You wake up in the morning and find yourself back to back in bed with an unconscious violinist. A famous unconscious violinist. He has been found to have a fatal kidney ailment, and the Society of Music Lovers has canvassed all the available medical records and found that you alone have the right blood type to help. They have therefore kidnapped you, and last night the violinist's circulatory system was plugged into yours, so that your kidneys can be used to extract poisons from his blood as well as your own. The director of the hospital now tells you, “Look, we're sorry the Society of Music Lovers did this to you--we would never have permitted it if we had known. But still, they did it, and the violinist is now plugged into you. To unplug you would be to kill him. But never mind, it's only for nine months. By then he will have recovered from his ailment, and can safely be unplugged from you.” Is it morally incumbent on you to accede to this situation? No doubt it would be very nice of you if you did, a great kindness. But do you have to accede to it? What if it were not nine months, but nine years? Or longer still? What if the director of the hospital says. “Tough luck. I agree. but now you've got to stay in bed, with the violinist plugged into you, for the rest of your life. Because remember this. All persons have a right to life, and violinists are persons. Granted you have a right to decide what happens in and to your body, but a person's right to life outweighs your right to decide what happens in and to your body. So you cannot ever be unplugged from him.”I’m not quite convinced that it would be morally permissible for me to kill the famous violinist, but let’s set that aside. Two things that are missing here in the case of pregnancy are (a) that the victim is the son or daughter (there do appear to be at least some parental duties to children); and (b) a bodily inconvenience more akin to pregnancy. To illustrate why this might matter, consider the following scenario. A mad scientist infects a mother with a virus that causes bodily inconveniences identical to pregnancy for nine months, after which she will become immune to the virus. The mother knows that the mad scientist has a serum capable of curing her immediately, but the scientist won’t give it to her unless she kills her newborn son. Is it morally permissible for the mother to kill her son to get the cure? I think most people, pro-lifers and pro-choicers alike, would answer in the negative.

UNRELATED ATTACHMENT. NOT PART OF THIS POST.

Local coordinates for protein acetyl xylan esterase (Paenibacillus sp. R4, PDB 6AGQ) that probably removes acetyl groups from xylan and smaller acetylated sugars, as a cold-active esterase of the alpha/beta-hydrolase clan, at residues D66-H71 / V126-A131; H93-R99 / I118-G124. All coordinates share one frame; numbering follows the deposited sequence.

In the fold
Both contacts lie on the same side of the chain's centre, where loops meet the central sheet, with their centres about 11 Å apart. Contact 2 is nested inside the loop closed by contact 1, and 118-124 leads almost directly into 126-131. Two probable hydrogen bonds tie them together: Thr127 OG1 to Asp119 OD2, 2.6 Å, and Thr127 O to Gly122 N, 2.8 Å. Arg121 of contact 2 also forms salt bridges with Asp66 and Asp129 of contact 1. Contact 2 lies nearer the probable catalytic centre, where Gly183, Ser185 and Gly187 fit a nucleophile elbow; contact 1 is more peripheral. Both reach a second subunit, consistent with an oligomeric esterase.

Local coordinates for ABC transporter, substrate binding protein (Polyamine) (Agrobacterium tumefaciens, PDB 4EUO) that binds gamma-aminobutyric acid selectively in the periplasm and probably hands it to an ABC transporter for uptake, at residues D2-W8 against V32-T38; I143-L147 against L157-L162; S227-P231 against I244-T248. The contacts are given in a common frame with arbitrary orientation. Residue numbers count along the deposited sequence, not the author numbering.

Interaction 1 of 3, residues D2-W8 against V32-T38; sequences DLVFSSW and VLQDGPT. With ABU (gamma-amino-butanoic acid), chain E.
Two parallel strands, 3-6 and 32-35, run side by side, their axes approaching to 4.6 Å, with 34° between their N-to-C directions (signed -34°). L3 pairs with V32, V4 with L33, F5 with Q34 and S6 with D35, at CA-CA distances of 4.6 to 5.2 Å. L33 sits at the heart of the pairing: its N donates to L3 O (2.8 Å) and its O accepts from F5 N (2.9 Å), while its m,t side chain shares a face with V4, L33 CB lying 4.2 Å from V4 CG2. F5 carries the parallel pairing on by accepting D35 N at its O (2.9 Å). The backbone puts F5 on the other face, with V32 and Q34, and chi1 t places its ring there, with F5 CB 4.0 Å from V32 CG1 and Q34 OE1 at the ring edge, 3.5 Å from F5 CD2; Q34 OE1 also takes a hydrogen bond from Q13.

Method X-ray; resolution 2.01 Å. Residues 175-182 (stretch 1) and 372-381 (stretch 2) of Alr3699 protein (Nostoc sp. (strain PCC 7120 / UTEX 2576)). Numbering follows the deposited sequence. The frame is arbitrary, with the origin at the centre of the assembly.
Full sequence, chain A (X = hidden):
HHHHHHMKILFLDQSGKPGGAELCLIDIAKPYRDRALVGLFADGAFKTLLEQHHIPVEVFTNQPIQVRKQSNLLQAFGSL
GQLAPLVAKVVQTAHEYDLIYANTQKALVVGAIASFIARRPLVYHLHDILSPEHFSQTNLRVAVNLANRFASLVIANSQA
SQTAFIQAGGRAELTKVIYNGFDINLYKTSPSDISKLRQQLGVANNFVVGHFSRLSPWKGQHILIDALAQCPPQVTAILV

One might object saying that in the case of pregnancy and the famous violinist, physiological support is being given to the victim, and this makes it morally permissible to end the life of the victim for bodily convenience. I do not think such a factor is relevant, but let’s add that to our scenario anyway. Suppose the mad scientist implants a small micro-wormhole device that teleports some nourishment from the mother’s body to her infant, and that the providing of nourishment to the newborn harms the mother no more and no less than when she was pregnant. Is it in this case morally permissible for the mother to kill her son for the cure? The answer still appears to be no.
But if it’s not morally permissible for the pseudo-pregnant mother to kill her son even when her body is providing the person nourishment, about the only relevant difference there might be to justify a Thomsonian abortion defense is the location of the person. But when all other relevant factors (e.g. bodily inconvenience) are held constant, it would seem rather arbitrary to think that it’s the location of a person that determines whether it’s morally permissible to kill them, just as it seems arbitrary that the location of a human being determines its personhood.
Thomson’s argument from her famous violinist thought experiment is unsuccessful. Two factors missing in Thomson’s scenario play a part in the failure: (a) that the victim is the son or daughter (there do appear to be at least some parental duties to children); and (b) a bodily inconvenience more akin to pregnancy. When a better analogy is given (asking whether it is morally permissible for a mother to kill her newborn son to immediately cease her pregnancy-like inconveniences), the failure of her argument becomes apparent. By my lights, we’re left with the difficult and thorny issue of where human personhood begins regarding the ethical and legal controversy of abortion.